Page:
Then, when it was about midnight, Zarathustra went his way over the ridge of the isle, that he might arrive early in the morning at the other coast; because there he meant to embark. For there was a good roadstead there, in which foreign ships also liked to anchor: those ships took many people with them, who wished to cross over from the Blessed isles. So when Zarathustra thus ascended the mountain, he thought on the way of his many solitary wanderings from youth onwards, and how many mountains and ridges and summits he had already climbed.
I am a wanderer and mountain-climber, said he to his heart. I love not the plains, and it seems I cannot long sit still.
And whatever may still overtake me as fate and experience- a wandering will be therein, and a mountain-climbing: in the end one experiences only oneself.
The time is now past when accidents could befall me; and what could now fall to my lot which would not already be my own!
It returns only, it comes home to me at last- my own Self, and such of it as has been long abroad, and scattered among things and accidents.
And one thing more do I know: I stand now before my last summit, and before that which has been longest reserved for me. Ah, my hardest path must I ascend! Ah, I have begun my most lonesome wandering!
Yet he who is of my nature does not avoid such an hour: the hour that says to him: Now only do you go the way to your greatness! Summit and abyss- these are now comprised together!
You go the way to your greatness: now has it become your last refuge, what was hitherto your last danger!
You go the way to your greatness: it must now be your best courage that there is no longer any path behind you!
You go the way to your greatness: here shall no one steal after you! your foot itself has effaced the path behind you, and over it stands written: Impossibility.
And if all ladders henceforth fail you, then must you learn to mount upon your own head: how could you mount upward otherwise?
Upon your own head, and beyond your own heart! Now must the gentlest in you become the hardest.
He who has always much-indulged himself, sickens at last by his much-indulgence. Praises on what makes hardy! I do not praise the land where butter and honey- flow!
To learn to look away from oneself, is necessary in order to see many things.- this hardiness is needed by every mountain-climber.
Yet he who is obtrusive with his eyes as a discerner, how can he ever see more of anything than its foreground!
But you, O Zarathustra, would view the ground of everything, and its background: thus must you mount even above yourself- up, upwards, until you have even your stars under you!
Yes! To look down upon myself, and even upon my stars: that only would I call my summit, that has remained for me as my last summit!-
Thus spoke Zarathustra to himself while ascending, comforting his heart with harsh maxims: for he was sore at heart as he had never been before. And when he had reached the top of the mountain-ridge, behold, there lay the other sea spread out before him; and he stood still and was long silent. The night, however, was cold at this height, and clear and starry.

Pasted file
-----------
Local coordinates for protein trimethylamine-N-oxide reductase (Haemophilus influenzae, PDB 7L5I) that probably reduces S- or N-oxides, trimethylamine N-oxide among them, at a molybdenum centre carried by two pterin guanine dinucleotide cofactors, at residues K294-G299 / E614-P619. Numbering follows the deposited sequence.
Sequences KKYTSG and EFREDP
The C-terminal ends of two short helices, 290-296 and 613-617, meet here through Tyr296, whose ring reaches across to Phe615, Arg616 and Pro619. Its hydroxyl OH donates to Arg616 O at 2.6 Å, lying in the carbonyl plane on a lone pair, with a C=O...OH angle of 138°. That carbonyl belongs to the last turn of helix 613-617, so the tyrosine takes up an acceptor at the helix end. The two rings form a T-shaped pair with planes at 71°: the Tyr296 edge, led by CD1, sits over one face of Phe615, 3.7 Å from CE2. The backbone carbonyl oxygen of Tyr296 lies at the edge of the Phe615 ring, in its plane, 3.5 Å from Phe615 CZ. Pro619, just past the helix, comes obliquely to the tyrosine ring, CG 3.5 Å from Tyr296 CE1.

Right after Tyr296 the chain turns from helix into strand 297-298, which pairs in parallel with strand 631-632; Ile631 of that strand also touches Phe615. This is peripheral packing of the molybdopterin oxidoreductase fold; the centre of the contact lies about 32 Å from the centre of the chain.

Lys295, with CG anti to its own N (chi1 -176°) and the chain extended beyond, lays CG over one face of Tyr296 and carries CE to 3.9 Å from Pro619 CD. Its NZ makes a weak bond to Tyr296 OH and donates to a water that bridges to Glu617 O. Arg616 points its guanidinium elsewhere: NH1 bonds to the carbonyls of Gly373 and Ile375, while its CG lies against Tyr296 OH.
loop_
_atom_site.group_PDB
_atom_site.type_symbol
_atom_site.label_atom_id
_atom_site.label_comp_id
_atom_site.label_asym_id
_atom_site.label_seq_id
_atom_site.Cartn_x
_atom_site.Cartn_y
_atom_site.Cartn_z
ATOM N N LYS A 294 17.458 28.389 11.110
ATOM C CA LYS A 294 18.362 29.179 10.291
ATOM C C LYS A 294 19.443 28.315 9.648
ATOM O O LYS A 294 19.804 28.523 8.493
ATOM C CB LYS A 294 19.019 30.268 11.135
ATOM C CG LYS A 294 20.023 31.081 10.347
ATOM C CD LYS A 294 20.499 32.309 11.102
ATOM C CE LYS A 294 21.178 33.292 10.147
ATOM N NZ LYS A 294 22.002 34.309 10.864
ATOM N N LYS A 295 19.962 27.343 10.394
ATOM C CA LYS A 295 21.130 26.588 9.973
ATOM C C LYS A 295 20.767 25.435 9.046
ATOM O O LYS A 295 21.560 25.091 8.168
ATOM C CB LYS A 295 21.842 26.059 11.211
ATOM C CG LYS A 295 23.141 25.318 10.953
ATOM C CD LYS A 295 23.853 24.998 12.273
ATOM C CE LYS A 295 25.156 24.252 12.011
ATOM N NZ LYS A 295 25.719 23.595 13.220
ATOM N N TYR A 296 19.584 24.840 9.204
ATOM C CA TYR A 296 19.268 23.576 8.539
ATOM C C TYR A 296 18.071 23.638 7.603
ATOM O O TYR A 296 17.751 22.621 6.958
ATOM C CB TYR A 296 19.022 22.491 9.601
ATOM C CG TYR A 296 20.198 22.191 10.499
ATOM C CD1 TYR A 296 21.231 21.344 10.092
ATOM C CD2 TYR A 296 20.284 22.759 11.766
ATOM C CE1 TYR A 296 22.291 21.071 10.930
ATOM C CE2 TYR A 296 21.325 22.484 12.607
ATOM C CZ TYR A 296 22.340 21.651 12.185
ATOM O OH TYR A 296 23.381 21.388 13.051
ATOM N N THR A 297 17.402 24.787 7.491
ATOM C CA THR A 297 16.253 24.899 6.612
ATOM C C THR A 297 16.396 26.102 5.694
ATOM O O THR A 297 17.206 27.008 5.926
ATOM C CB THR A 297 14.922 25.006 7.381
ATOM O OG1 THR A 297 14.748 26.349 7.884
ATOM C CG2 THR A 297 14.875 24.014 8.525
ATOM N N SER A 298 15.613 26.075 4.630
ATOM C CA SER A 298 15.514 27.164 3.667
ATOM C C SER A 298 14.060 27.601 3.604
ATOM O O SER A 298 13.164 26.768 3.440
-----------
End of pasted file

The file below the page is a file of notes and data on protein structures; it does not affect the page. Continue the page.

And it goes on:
I recognize my destiny, said he at last, sadly. Well! I am ready. Now has my last lonesomeness begun.
Ah, this sombre, sad sea, below me! Ah, this sombre nocturnal vexation! Ah, fate and sea! To you must I now go down!
Before my highest mountain do I stand, and before my longest wandering: therefore must I first go deeper down than I ever ascended:
-Deeper down into pain than I ever ascended, even into its darkest flood! So wills my fate. Well! I am ready.
Whence come the highest mountains? so did I once ask. Then did I learn that they come out of the sea.
That testimony is inscribed on their stones, and on the walls of their summits. Out of the deepest must the highest come to its height.-
Thus spoke Zarathustra on the ridge of the mountain where it was cold: when, however, he came into the vicinity of the sea, and at last stood alone amongst the cliffs, then had he become weary on his way, and eagerer than ever before.
Everything as yet sleeps, said he; even the sea sleeps. Drowsily and strangely does its eye gaze upon me.
But it breaths warmly- I feel it. And I feel also that it dreams. It tosses about dreamily on hard pillows.
Hark! Hark! How it groans with evil recollections! Or evil expectations?
Ah, I am sad along with you, you dusky monster, and angry with myself even for your sake.
Ah, that my hand has not strength enough! Gladly, indeed, would I free you from evil dreams!-
And while Zarathustra thus spoke, he laughed at himself with melancholy and bitterness. What! Zarathustra, said he, will you even sing consolation to the sea?
Ah, you amiable fool, Zarathustra, you too-blindly confiding one! But thus have you ever been: ever have you approached confidently all that is terrible.
Every monster would you caress. A whiff of warm breath, a little soft tuft on its paw:- and immediately were you ready to love and lure it.
Love is the danger of the most lonesome one, love to anything, if it only live! Laughable, verily, is my folly and my modesty in love!-
Thus spoke Zarathustra, and laughed thereby a second time. Then, however, he thought of his abandoned friends- and as if he had done them a wrong with his thoughts, he upbraided himself because of his thoughts. And forthwith it came to pass that the laugher wept- with anger and longing wept Zarathustra bitterly.